20 Pages Posted: 18 Oct 2011
Date Written: October 17, 2011
Constitutional theory branches into decision theory and discourse theory. The former concentrates on how constitutional decisions are or should be made, the latter on how constitutional issues are or should be discussed. For its part, originalism began as a method for resolving constitutional disagreement but it has migrated into discourse theory, as well. Jack Balkin’s “living originalism” illustrates the move. This essay examines inclusive versions of originalism like Balkin’s that permit many different answers to constitutional questions. The essay then suggests pathologies associated with loose constitutional discourse in general. For instance, a large domain for constitutional discourse can crowd out nonconstitutional argument and raise the stakes of disputes in ways that discourage compromise, creativity, and trust. Under certain conditions, loose constitutional discourse is a distraction that cannot moderate societal divisions. At its worst, loose constitutional discourse retards progress toward goals that it is supposed to achieve. We still have much to learn about how constitutional discourse operates in fact and how it interacts with nonconstitutional argument. At the moment, those inquiries probably are more important than more talk about how we ought to talk about constitutional law.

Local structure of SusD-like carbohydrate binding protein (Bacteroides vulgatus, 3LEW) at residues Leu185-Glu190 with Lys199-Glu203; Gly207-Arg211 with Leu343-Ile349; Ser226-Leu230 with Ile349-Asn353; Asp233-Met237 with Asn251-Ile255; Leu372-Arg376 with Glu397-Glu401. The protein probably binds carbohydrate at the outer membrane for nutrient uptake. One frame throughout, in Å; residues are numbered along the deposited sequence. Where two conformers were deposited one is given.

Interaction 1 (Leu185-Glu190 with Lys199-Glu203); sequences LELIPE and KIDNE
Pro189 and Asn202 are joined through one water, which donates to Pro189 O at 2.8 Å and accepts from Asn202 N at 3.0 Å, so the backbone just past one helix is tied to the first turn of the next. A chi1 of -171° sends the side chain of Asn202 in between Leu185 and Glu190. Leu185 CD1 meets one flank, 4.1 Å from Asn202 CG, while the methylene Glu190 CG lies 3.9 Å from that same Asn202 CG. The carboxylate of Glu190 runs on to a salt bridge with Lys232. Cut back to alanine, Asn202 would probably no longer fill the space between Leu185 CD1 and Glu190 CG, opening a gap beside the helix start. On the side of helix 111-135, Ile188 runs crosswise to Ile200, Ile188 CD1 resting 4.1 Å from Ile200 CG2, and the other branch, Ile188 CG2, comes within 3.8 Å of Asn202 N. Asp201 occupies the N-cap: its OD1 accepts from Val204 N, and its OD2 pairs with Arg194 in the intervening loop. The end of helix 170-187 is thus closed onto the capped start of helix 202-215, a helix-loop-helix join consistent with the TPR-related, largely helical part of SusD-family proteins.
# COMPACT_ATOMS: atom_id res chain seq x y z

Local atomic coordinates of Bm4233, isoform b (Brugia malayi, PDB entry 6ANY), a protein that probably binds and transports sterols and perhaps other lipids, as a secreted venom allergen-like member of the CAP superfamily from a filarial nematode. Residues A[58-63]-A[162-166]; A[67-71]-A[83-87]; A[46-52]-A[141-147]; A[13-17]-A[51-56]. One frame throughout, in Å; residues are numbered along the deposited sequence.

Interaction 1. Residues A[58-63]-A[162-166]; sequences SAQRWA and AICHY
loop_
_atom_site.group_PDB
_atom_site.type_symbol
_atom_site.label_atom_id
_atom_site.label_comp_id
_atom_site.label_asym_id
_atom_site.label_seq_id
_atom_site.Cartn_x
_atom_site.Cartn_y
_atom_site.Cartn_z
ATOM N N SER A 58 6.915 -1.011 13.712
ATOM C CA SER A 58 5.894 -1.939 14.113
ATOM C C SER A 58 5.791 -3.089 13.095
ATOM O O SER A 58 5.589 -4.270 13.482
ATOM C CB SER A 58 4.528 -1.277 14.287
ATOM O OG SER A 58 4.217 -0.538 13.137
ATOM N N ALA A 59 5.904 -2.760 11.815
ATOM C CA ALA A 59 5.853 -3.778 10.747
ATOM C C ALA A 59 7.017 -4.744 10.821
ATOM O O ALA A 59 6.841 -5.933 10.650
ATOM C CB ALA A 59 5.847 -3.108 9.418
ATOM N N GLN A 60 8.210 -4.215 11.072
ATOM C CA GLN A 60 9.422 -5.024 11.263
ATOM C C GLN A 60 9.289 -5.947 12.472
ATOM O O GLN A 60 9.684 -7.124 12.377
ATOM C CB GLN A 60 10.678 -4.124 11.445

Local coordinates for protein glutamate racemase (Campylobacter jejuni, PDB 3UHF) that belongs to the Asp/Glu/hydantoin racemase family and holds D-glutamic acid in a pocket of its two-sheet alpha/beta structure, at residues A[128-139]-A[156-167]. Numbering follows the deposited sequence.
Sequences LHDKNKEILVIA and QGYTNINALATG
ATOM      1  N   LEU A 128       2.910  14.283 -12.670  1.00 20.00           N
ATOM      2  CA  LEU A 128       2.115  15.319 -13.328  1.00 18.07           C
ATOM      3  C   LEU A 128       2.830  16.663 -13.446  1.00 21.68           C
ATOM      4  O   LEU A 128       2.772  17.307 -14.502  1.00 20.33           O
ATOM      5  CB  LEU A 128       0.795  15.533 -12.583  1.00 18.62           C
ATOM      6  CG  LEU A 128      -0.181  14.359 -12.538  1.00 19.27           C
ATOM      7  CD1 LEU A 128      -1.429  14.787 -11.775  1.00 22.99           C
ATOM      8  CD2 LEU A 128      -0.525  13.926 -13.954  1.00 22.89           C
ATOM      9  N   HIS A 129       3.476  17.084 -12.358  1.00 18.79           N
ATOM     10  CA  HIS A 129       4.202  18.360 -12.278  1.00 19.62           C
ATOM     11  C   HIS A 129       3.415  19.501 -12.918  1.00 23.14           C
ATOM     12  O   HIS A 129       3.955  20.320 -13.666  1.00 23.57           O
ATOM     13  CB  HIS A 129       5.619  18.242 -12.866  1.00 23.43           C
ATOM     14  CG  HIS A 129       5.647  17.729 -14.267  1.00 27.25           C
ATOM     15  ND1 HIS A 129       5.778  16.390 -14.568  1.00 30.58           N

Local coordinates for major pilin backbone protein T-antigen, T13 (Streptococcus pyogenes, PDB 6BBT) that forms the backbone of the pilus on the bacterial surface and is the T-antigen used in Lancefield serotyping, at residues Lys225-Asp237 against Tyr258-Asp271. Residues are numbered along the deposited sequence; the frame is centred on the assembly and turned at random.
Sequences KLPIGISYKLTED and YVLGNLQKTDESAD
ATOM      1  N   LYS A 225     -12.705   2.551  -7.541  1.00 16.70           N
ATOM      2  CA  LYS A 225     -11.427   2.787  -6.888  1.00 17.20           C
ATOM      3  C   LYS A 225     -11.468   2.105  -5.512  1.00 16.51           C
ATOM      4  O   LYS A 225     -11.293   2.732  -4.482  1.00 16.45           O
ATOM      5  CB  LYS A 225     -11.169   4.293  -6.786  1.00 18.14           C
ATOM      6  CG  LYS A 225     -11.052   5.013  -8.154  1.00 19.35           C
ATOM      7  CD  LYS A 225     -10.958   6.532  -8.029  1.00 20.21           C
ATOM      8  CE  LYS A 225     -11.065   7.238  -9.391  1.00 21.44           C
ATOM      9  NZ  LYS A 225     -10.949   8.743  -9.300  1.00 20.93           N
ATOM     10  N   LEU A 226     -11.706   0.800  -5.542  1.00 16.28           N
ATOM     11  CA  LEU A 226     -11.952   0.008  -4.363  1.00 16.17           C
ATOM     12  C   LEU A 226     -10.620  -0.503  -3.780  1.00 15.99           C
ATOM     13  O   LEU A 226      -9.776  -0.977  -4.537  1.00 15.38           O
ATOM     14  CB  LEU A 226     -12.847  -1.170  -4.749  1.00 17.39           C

Keywords: constitutional discourse, constitutional interpretation, originalism
Suggested Citation: Suggested Citation
Samaha, Adam M., Talk About Talking About Constitutional Law (October 17, 2011). U of Chicago, Public Law Working Paper No. 368. Available at SSRN: https://ssrn.com/abstract=1945432 or http://dx.doi.org/10.2139/ssrn.1945432
By Jack Balkin